Australian startup snapshot: Kicktone

iTunes for independent musicians

From left to right, Kicktone co-founders Cameron Bolam, Savvas Dimitriou  and Joshua Spender

From left to right, Kicktone co-founders Cameron Bolam, Savvas Dimitriou and Joshua Spender

Kicktone is an Adelaide startup that has developed an online store designed to increase the visibility of independent musicians.

The pitch

Independent music is an “underserviced market,” according to Kicktone co-founder, Savvas Dimitriou.

“Independent artists don’t have million-dollar marketing budgets,” making it hard for them to get discovered on Apple’s iTunes store or Spotify, he said.

A major disadvantage to selling music on a store like iTunes is that listeners only get to hear a sample of each song, sometimes as short as 30 seconds, he said. That hurts independents more than the mainstream where customers are more likely to have heard the song before, he said.

While Spotify has enabled indie artists to stream entire albums to the public for free, it is still difficult for customers to discover independent music unless they are directly searching for it, he said. Also, Spotify offers small rewards for the artist, he said.

“An indie band would need to be streamed [on Spotify] more than 230,000 times a month just to make minimum wage for one person.”

On the Kicktone website, indie musicians upload their music in a lossless format and receive a landing page which they can share to fans. Customers can stream albums for free or pay to download one of six audio formats. The album streams can also be embedded on other websites.

The band sets pricing—which can be as low as free—and what currency they want to transact in. Customers can optionally add a donation if they want to give the artist more money.

Looking at all transactions across the site, “on average, fans have paid 27 per cent more than the required amount,” he said. Among just the transactions where fans paid more, customers paid 127 per cent more than the price, he said.

When a purchase is made, the money from the sale is transferred immediately to the musician’s PayPal account.

Kicktone tells users it will take a 15 per cent of sales, but the startup isn’t yet taking any money while it continues to build the website, Dimitriou said.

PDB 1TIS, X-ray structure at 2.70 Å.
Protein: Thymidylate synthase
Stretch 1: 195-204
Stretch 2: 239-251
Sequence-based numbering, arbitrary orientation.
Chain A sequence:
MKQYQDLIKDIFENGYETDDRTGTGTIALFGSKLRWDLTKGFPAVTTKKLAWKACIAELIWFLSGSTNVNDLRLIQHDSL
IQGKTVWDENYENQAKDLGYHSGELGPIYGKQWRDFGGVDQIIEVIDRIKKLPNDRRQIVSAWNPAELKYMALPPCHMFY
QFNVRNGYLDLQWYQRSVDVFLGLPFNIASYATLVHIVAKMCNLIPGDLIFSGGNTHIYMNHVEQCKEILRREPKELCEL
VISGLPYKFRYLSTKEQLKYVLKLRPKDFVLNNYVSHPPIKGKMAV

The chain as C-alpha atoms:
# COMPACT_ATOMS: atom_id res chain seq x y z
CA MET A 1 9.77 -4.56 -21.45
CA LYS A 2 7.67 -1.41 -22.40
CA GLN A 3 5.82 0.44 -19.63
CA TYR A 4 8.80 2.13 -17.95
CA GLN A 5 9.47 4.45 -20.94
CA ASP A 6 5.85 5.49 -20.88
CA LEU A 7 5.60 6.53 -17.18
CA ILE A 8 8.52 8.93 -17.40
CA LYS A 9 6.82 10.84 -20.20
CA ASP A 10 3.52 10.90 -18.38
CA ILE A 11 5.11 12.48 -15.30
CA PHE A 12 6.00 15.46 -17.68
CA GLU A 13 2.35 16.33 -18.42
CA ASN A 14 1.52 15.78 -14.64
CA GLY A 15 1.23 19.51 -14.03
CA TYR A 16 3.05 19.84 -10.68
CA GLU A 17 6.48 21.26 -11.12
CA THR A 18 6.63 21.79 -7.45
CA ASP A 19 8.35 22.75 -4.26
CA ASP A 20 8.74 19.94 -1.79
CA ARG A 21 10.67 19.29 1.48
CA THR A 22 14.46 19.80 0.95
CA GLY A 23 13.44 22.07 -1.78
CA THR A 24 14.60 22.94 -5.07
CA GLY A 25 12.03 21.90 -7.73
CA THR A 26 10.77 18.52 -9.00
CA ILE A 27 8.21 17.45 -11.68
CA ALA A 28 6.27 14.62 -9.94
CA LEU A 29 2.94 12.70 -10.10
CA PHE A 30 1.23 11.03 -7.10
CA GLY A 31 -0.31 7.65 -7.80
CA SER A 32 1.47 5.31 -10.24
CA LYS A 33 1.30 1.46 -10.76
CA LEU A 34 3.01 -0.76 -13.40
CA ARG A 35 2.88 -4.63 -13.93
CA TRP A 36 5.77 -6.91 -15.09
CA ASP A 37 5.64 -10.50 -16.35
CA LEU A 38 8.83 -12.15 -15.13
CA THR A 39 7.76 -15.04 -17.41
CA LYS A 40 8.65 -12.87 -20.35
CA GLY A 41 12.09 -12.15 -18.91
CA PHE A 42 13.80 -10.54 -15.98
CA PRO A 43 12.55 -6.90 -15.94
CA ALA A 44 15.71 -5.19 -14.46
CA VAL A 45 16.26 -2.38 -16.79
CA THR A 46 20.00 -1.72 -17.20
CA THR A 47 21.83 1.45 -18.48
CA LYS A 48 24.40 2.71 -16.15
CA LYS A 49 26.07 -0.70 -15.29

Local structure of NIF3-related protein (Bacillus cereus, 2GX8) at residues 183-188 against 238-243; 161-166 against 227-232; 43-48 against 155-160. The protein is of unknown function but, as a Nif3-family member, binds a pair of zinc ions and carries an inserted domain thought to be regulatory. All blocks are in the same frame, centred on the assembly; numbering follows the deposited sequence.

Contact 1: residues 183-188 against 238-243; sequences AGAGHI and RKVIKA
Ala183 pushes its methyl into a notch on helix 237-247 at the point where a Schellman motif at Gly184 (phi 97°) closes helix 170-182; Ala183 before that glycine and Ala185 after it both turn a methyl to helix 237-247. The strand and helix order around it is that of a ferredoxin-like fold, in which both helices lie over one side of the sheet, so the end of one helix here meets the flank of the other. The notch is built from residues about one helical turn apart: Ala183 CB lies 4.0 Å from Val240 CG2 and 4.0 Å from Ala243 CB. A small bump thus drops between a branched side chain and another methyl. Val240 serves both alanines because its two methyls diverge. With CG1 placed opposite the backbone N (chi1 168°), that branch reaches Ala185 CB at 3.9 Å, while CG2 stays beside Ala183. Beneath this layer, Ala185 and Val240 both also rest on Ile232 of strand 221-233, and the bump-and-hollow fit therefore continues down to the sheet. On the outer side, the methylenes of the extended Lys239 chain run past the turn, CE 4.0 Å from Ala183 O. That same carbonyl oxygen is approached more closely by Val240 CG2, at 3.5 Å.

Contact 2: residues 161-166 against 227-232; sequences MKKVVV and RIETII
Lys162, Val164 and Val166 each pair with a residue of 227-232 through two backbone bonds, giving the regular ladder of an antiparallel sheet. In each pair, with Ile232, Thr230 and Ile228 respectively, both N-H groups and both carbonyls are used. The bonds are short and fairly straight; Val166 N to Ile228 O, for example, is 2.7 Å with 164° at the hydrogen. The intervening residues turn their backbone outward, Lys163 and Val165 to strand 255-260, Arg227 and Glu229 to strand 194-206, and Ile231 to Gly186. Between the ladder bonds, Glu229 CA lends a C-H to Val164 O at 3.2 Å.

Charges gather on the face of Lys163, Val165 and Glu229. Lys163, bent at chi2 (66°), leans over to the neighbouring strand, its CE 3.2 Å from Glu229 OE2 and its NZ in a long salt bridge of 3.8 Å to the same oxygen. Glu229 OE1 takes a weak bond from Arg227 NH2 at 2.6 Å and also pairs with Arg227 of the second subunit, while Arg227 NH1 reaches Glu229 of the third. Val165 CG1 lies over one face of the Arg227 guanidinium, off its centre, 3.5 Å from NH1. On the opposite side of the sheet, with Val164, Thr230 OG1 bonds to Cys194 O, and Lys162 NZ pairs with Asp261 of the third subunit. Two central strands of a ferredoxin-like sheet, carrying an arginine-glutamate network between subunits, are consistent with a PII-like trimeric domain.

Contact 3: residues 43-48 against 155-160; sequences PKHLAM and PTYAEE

In comparison, iTunes takes a 30 per cent cut, “and then they spend that money on promoting Justin Bieber or Lady Gaga,” he said.

Kicktone has developed its own music discovery engine that matches listeners to artists based on interests (using Facebook) and acoustics matching. The latter looks for music that has a similar sound to music that the user has listened to and liked.

Selling it

Kicktone targets both musicians who are unsigned and those who are signed to independent record labels, Dimitriou said.

So far, the site has has 1800 artists or bands selling music, he said. Most are from the US, Australia and Canada, but about 50 countries are represented in all, he said.

While he couldn’t give an exact number, Dimitriou said Kicktone has processed a large amount of transactions. “Some of our top sellers have a ratio of one purchase for every 20 streams.”

Not everyone sells that much, of course, and Dimitriou said the top sellers are the musicians who engage the most with their audience.

Likewise, much of the marketing for Kicktone comes from the musicians themselves, he said.

“It’s more often that the band is directing their own fans to the website, but we bolster that by doing a bit of marketing of our own,” said Dimitriou.

Funding it

Dimitriou previously headed a music website called Tindeck, which he described as a “simple MP3 hosting site” for uploading free music. The site had 90,000 user accounts, but Dimitriou received many requests from users who wanted to sell music, he said.

“It was just through the conversations with the people on Tindeck that I kind of figured that well, if there’s a market need for it, why not build a business around it?”

Dimitriou and two co-founders applied and were accepted into ANZ Innovyz START, an Adelaide- and now also Sydney-based accelerator that is sponsored by ANZ Bank. The program provided $18,000 in seed funding.

Dimitriou said Kicktone was the fastest startup at ANZ Innovyz to raise money. “The company was less than 12 weeks old and we attracted four [angel] investors.”

More recently, Kicktone has opened a $750,000 funding round. The startup hopes to close $350,000 of that amount in the next three months, with the remainder to be raised in the following six months, he said.

Startup scene

ANZ Innovyz’s presence in Adelaide has contributed to great growth of a startup scene in South Australia over the last two years, according to Dimitriou.

“We have this burgeoning little startup community,” and “people are starting to take notice.”

The ANZ Innovyz demo days have attracted investors from other states and abroad, he said. “That’s something that hasn’t happened in Adelaide before.”

However, finding funding remains difficult in Australia, where investors tend to be more averse to risk than in other countries, he said.

If Kicktone were based in the US, Dimitriou said the company could likely secure $1.5 million “in minutes.”

“In Australia, of course, it’s a much different proposition,” he said. “We’re only raising $750,000, but it will take us months and months and months.”

Even so, Dimitriou said he plans to stay in Australia for the foreseeable future.

“We love this country and it’s important to us that if we’re going to be doing this stuff, we want it to be for the benefit of Australia.”

Previous startup snapshots:

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If you’ve got a startup or know about a cool new Australian business, please email Adam Bender at or on Twitter (@WatchAdam).

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